It is unfortunate that a great number of essential medications can stimulate the appetite and then lead to weight gain, which is often so great that previously slender individuals become obese.
Medications which have the potential to increase the appetite and weight, include:
- Psychotropics (e.g. benzodiazepines, and other anti-anxiety drugs)
- Typical and atypical antipsychotics (e.g. haloperidol or risperidone)
- Tricyclic antidepressants (e.g. amitriptyline), MAOI antidepressants (e.g. isocarboxazide), and other antidepressants (e.g. paroxetine)
- Anticonvulsants (e.g. valproic acid)
- Hormones including human growth hormone, corticosteroids, and human reproductive hormones (progesterone or testosterone)
(Mahan LK et al, 2011).
(See Table 1 below for examples of drugs in each category which are available in South Africa).
A number of other factors can also contribute to the pronounced weight gain that some patients experience when they use the above mentioned drugs.
Eating disturbances related to anxiety
While anti-anxiety drugs in the psychotropic category can cause weight gain, it should be kept in mind that many people turn to food when they are stressed or anxious. "Comfort food" can help ease the pain of anxiety, but these typical consolation foods are often very high in energy, fat and sugar (chocolate, sweets, cakes, pies, chips, etc), and will pile on the kilos. Patients seeking relief from their anxiety do not usually nibble on celery or fat-free cottage cheese! These patients seek relief in foods dripping with fat and loaded with kJ and sugar.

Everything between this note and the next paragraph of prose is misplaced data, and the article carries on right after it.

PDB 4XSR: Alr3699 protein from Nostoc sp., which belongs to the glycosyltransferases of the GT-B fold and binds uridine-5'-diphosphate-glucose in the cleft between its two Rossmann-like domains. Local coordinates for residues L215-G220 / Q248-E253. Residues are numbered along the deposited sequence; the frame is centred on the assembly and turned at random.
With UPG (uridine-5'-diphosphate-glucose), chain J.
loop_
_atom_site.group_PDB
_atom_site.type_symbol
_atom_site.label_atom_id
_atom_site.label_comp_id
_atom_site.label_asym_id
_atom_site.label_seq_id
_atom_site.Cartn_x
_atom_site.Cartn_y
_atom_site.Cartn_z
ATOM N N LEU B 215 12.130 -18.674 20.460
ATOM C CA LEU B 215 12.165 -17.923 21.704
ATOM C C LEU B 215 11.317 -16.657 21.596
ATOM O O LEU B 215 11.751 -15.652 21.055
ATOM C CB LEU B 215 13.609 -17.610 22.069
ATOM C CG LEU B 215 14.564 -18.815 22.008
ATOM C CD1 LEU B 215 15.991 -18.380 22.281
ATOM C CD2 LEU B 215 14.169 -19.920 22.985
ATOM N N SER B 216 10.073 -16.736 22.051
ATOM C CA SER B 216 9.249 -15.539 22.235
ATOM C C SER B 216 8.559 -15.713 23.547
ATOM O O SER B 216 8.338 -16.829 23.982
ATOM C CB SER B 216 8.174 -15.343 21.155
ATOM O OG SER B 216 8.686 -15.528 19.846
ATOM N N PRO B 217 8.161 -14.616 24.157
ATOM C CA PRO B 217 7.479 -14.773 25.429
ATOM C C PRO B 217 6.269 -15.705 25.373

Eating disturbances related to depression
It is ironic that depression on its own can lead to massive weight gain or serious weight loss depending on how the individual patient reacts to his or her illness. When a patient who is suffering from depression starts taking antidepressants, these medications (i.e. tricyclic antidepressants, MAOIs and other antidepressants which do not fall into these 2 categories), can also cause an increase in appetite and body weight.
It is, therefore, important that the body weight of patients with depression should be monitored on a regular basis. Patients who are already overweight or obese may gain even more weight when they receive treatment, while patients who are underweight as a result of their depression may regain their normal weight.
When a depressed patient becomes overweight either due to his/her condition or the necessary drug treatment, this can further exacerbate the depression and cause serious distress. Some patients become reclusive because they cannot bear anyone seeing how much weight they have gained. Other patients may decide to stop taking their medications which could lead to worsening of the depression to such an extent that the patient may commit suicide.
It is essential that patients with depression should never, ever stop taking their medications without discussing this step with the prescribing doctor. Tell your doctor about your concerns relating to the fact that you have gained weight since commencing treatment and ask him or her to help you find a solution. Your doctor must determine the solution and any changes that may need to be made to your drug treatment should only be attempted under his/her strict supervision.